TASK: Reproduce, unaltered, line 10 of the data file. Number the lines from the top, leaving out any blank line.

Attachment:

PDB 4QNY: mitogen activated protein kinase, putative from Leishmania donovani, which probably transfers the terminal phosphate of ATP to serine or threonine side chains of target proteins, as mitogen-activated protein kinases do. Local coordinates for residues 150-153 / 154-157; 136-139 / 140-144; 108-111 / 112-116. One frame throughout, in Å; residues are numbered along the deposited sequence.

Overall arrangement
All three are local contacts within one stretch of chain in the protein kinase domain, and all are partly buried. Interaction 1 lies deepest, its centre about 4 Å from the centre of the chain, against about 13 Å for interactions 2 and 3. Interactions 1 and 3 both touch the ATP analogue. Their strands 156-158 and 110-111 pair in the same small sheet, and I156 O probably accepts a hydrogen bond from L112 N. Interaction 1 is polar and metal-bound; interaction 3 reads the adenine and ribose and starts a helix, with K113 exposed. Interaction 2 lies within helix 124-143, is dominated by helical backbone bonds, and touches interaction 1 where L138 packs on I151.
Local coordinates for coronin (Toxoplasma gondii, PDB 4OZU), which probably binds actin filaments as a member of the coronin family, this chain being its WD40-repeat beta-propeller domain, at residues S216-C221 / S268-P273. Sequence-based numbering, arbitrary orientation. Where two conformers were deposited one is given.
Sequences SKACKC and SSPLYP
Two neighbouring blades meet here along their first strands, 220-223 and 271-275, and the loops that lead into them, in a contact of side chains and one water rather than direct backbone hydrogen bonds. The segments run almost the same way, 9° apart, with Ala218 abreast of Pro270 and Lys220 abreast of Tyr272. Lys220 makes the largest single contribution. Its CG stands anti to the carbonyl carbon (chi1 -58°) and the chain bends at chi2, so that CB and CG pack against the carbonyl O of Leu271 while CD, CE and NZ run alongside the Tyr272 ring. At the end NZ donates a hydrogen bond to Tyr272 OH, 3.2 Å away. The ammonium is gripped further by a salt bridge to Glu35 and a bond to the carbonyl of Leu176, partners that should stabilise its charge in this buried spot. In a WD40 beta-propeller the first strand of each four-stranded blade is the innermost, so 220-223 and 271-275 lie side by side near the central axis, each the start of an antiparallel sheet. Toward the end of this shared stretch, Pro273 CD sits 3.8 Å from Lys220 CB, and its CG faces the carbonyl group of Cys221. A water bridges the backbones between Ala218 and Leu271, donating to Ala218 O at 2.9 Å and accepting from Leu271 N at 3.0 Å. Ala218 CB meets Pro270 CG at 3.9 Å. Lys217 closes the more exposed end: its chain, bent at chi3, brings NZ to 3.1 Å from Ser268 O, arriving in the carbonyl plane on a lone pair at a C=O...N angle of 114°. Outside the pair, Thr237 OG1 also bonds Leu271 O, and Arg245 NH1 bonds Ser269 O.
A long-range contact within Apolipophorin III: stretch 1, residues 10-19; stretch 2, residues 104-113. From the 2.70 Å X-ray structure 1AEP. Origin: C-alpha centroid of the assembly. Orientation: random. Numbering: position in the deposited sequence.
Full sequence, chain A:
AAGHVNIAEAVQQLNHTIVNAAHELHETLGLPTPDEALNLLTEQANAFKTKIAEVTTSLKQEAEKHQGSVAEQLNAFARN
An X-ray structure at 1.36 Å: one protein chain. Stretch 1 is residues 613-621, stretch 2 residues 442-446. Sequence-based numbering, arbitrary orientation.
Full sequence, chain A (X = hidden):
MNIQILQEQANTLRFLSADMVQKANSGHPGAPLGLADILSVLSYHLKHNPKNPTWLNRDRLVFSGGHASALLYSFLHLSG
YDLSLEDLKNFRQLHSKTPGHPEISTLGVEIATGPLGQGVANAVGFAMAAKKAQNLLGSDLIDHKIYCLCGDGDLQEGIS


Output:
An X-ray structure at 1.36 Å: one protein chain. Stretch 1 is residues 613-621, stretch 2 residues 442-446. Sequence-based numbering, arbitrary orientation.